Skip directly to content

Metrics

The Scopus h-index, what's it all about? Part II

on Fri, 05/09/2014 - 14:23

Yesterday we brought you the first of two posts on the h-index. Since many of the questions the Scopus team receives from users are related to the h-index and how it is calculated, we thought it was a worthy topic for two posts. Today's post, Part II, is focused on a specific author and his/her h-index. Thanks again to our guest author Meshna Koren, Second Line Support Manager for Scopus (also known as "she who knows all about Scopus").


Obviously, nobody cares about an h-index for articles about water and ice on Mars; people want to be able to evaluate another author's work! So they'd run a search more like this instead: AU-ID(26643014200) or AU-ID("Baker, Victor R." 26643014200) which would return all articles that were written by Mr. Baker. We get the results, we calculate Citation Overview and we look at the great h-index of 40.

This is a high value for one author.

The Scopus h-index, what’s it all about? Part I

on Thu, 05/08/2014 - 09:27

Many of the questions we receive are related to the h-index. Today we bring you a guest post by Meshna Koren, Second Line Support Manager for Scopus (also known as "she who knows all about Scopus").


The h-index is an index that attempts to measure both the productivity and impact of the published work of a scientist or scholar. In Scopus, the h-index is not a static value; it is calculated live on a set of results each time you look it up. The calculation was suggested by Hirsch and it can be summed up as:

A scientist has an index h if h of his/her Np papers has at least h citations each, and the other (Np h) papers have no more than h citations each.

In Scopus you can calculate it on any set of results; it does not have to be papers belonging to just one author. Just run a random search: TITLE-ABS-KEY(mars water ice), select all results, click View Citation Overview and therein you will see the h-index value for that set (see image).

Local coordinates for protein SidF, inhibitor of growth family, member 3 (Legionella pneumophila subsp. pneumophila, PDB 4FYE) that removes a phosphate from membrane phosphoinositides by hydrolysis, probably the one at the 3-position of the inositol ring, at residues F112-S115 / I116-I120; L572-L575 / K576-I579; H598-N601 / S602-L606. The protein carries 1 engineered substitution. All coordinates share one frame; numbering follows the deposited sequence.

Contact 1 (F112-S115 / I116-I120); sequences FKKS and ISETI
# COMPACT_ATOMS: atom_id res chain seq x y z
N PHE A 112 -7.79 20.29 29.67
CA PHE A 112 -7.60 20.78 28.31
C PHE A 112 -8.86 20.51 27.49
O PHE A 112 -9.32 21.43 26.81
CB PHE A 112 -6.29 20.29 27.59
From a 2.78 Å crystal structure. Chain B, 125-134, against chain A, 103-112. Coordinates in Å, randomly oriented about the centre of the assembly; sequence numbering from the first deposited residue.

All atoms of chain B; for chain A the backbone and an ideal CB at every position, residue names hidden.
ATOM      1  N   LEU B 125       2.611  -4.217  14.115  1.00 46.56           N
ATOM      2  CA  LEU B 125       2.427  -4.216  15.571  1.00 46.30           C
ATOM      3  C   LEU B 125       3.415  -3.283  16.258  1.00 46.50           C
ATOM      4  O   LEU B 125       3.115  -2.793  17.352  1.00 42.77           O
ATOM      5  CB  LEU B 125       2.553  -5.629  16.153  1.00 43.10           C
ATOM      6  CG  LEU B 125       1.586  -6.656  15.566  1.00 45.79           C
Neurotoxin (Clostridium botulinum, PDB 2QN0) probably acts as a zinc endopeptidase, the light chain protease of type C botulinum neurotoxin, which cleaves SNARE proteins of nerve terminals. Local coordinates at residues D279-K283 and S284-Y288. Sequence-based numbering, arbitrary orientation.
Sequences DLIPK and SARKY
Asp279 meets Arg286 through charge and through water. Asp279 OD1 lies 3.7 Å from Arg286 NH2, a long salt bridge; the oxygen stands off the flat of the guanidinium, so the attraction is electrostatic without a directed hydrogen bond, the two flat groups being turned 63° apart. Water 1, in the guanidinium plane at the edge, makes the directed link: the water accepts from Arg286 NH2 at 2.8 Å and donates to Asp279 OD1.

Scopus to add cited references for pre-1996 content

on Thu, 03/27/2014 - 10:22

If anyone in our Amsterdam office sits near the Scopus team they may have overheard us tossing out numbers such as “1970”, “8 million” and “1996”. What do these numbers have in common exactly? They are all integral to the Scopus Cited References Expansion program which launched earlier this month and will (begin to) become evident with the Scopus interface in the fourth quarter of 2014.

The Scopus team is thrilled to officially announce the launch of the Scopus Cited References Expansion project. After extensive evaluation of feedback from the research community, internal discussion and operational documentation, our content team successfully made the investment case to include cited references in the Scopus database – going back to 1970 for pre-1996 content!

The Cited References Expansion project aims to increase the depth of Scopus’ scholarly content while enhancing the ability to use Scopus for evaluation and trend analysis. Moreover, author profiles and h-index counts of

Scopus and Ex Libris Primo collaborate to incorporate SNIP and SJR journal metrics in Primo’s search results ranking

on Fri, 12/20/2013 - 18:13

Although the official notice went out in November, we thought this further integration with Ex Libris Primo was worthy of its own blog post. Scopus and Ex Libris®Group, a leader in the provision of library technology solutions, announced on November 18 a collaborative initiative to use the source-normalized impact per paper (SNIP) and SCImago Journal Rank (SJR) metrics included in Scopus. Primo plans to use these article/journal metrics to calculate the relevance ranking for the Primo discovery service search results.

So what’s so great about SNIP and SJR? For SNIP, an important distinction is that it takes into account the fact that the frequency of citations varies from one field to another thus normalizing for field so that comparisons can be made. The SJR indicator combines several factors to produce a measure of the prestige of the citing source (some like to compare this to the way Google ranks pages).

With this new initiative, the SNIP and SJR metrics will be included in the

Pages